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of the Court of Appeals of the District of Columbia under $ 250
of the Judicial Code of March 3, 1911, 36 Stat. 1087, c. 231, in
cases in which the construction of a law of the United States is
drawn in question, does not extend to cases where the act of Con-
gress construed by that court is a purely local law relating to the
District of Columbia, but only extends to those having a general
application throughout the United States. American S. & T. Co.
v. District of Columbia, 491.

7. To review judgments of Court of Appeals of the District of Columbia;

§ 250 of Judicial Code construed.
All cases in the District of Columbia arise under acts of Congress; and

to so construe $ 250 of the Judicial Code as to include the case at
bar, because the construction of a local street extension act was
involved, would largely and irrationally increase the appellate
jurisdiction and the statute will not be construed so as to include
such cases even if within its literal meaning. (Holy Trinity Church
v. United States, 143 U. S. 437.) Ib.

8. Over state courts; scope of review.
In the exercise of its appellate jurisdiction over the courts of the sev-

eral States, this court is not absolutely confined to the considera-
tion and decision of the Federal questions, but may inquire
whether, owing to any intervening event, such questions have
ceased to be material, and dispose of the case in the light of that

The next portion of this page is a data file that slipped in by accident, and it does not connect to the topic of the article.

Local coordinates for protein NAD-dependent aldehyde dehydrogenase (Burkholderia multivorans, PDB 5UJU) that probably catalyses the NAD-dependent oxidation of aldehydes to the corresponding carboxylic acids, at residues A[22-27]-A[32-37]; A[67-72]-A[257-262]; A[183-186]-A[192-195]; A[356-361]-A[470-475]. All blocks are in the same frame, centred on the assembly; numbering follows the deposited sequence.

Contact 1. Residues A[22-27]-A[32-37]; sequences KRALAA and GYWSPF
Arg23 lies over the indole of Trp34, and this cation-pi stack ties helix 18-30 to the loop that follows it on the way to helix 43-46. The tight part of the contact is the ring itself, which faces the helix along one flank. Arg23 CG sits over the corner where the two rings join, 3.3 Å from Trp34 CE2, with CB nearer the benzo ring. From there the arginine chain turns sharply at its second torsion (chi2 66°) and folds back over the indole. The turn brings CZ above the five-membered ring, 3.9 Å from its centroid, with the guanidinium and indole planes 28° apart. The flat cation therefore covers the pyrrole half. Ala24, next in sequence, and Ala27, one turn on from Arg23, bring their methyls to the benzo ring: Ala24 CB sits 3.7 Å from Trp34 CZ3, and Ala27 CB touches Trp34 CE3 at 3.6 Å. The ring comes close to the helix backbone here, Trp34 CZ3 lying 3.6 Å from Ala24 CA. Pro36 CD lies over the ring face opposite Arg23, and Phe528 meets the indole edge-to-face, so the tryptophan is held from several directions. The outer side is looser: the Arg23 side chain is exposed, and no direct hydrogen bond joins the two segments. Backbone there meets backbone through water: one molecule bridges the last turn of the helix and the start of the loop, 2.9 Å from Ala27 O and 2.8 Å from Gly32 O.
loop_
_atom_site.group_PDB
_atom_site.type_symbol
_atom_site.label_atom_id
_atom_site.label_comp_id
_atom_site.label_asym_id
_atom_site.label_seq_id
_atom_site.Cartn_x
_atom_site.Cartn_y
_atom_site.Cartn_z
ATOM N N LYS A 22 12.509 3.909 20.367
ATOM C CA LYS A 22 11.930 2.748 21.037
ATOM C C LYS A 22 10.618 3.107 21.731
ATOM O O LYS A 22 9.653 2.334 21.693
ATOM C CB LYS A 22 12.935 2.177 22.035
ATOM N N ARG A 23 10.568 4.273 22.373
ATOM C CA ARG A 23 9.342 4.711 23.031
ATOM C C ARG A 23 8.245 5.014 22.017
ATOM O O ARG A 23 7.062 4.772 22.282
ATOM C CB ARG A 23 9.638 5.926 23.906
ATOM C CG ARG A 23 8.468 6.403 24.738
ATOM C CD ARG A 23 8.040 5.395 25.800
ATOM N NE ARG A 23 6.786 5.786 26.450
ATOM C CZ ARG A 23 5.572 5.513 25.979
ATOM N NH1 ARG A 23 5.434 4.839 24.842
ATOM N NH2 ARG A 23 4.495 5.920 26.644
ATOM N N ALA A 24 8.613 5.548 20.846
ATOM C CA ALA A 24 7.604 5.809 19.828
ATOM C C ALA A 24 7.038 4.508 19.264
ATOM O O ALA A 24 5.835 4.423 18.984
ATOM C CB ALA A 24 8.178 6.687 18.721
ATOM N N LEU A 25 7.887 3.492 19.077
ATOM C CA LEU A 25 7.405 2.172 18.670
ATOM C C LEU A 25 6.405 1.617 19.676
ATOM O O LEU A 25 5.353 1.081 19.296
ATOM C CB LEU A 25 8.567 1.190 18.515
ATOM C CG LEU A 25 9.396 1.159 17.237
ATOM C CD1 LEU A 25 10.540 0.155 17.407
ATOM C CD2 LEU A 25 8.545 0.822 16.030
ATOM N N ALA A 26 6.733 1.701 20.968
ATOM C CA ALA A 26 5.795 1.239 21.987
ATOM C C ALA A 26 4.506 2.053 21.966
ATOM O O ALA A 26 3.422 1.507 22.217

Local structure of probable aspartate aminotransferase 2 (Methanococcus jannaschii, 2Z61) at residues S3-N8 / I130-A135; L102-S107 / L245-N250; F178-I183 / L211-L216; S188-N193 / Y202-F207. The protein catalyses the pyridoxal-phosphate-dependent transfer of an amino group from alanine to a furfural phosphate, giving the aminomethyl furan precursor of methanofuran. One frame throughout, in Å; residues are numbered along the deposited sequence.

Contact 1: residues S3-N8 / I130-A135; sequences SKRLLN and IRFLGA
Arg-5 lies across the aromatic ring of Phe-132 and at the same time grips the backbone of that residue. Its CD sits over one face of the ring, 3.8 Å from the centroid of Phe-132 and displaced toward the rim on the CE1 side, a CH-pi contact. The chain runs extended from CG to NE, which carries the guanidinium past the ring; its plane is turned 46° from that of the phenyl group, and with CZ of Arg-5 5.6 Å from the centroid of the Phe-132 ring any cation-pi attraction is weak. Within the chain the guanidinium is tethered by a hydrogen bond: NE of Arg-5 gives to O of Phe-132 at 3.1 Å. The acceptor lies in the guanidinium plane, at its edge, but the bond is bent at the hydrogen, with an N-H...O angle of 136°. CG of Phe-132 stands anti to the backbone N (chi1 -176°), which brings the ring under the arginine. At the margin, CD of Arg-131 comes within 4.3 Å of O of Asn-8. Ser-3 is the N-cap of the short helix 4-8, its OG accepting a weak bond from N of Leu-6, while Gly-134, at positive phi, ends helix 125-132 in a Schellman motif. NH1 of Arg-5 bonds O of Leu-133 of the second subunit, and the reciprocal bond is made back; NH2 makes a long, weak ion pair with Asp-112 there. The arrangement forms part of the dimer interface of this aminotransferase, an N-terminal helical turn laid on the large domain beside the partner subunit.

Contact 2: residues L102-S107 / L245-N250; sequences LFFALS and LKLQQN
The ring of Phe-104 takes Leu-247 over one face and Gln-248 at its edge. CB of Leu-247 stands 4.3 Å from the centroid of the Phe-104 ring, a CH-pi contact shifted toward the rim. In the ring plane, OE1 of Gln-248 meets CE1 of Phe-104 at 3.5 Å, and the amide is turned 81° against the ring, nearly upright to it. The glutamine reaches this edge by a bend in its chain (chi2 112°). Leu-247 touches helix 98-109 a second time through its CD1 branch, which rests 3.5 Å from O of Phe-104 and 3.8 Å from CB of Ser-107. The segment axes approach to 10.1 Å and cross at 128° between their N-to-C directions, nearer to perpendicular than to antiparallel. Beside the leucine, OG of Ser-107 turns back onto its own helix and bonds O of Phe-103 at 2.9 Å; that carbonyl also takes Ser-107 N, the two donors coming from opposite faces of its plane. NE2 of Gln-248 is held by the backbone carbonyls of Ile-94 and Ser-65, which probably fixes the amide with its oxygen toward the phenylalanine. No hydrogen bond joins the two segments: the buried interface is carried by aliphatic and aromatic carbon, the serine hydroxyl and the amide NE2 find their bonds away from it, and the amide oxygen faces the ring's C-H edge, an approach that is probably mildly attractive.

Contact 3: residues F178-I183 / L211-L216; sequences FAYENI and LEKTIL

event. Gulf, C. & S. F. Ry. Co. v. Dennis, 503.

See APPEAL AND ERROR, 7, 8, 9;

STATUES, A 9.

B. OF THE CIRCUIT COURT OF APPEALS.

See BANKRUPTCY, 10–13.

C. OF CIRCUIT COURT.
Diversity of citizenship; arrangement of parties in controversy over control

of association.
In a controversy which embraces the rights of an association, the

mastery of which is claimed by both complainants and defend-
ants, the trustees of the association are properly made parties
defendant and are not to be realigned by the court on the side
of the complainant for jurisdictional purposes. (Helm v. Zarecor,
222 U. S. 32.) Sharpe v. Bonham, 241.

See APPEAL AND ERROR, 1, 2.

D. OF THE COURT OF CLAIMS.

See PATENTS, 2, 3, 13, 14.

E. OF UNITED STATES COMMERCE COURT.
To review action of Commerce Commission in refusing to take jurisdic-

tion of complaint.
The United States Commerce Court has no jurisdiction to review the

action of the Interstate Commerce Commission in refusing to
entertain a complaint because the subject is beyond its jurisdic-
tion. In such a case the remedy is by mandamus to compel the
Commission to proceed and decide the case according to its judg-